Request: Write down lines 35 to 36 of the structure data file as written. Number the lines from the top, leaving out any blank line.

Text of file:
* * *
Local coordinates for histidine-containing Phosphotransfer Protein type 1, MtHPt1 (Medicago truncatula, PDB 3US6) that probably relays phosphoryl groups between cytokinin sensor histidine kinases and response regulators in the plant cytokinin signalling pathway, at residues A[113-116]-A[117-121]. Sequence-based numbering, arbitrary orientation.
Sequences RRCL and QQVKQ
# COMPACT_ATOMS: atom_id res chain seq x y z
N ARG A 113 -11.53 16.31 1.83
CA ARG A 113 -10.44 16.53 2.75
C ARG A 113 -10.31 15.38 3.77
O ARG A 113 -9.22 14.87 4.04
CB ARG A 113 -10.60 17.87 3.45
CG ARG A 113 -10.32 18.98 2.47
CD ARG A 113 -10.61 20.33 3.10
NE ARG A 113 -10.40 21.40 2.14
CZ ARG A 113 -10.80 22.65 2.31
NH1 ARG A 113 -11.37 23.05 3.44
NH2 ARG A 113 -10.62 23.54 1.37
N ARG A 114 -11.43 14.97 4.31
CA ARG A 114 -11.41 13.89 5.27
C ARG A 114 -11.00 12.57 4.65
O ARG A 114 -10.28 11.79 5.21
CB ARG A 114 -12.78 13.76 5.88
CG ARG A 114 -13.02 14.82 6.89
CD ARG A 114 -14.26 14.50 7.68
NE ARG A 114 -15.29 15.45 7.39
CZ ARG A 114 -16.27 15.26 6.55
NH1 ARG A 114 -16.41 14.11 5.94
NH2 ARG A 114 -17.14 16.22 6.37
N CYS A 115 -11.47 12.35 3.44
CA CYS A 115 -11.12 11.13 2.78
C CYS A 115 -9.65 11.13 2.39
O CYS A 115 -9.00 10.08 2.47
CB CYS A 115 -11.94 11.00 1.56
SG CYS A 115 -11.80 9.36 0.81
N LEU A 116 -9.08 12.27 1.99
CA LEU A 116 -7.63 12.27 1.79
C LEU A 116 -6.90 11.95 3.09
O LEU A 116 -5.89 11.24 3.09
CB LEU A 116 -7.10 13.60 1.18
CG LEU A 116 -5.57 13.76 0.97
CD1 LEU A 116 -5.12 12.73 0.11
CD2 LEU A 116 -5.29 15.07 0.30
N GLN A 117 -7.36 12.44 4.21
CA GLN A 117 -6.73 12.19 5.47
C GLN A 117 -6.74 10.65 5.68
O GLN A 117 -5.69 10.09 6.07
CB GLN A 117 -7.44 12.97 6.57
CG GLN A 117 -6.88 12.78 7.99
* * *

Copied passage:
O LEU A 116 -5.89 11.24 3.09
CB LEU A 116 -7.10 13.60 1.18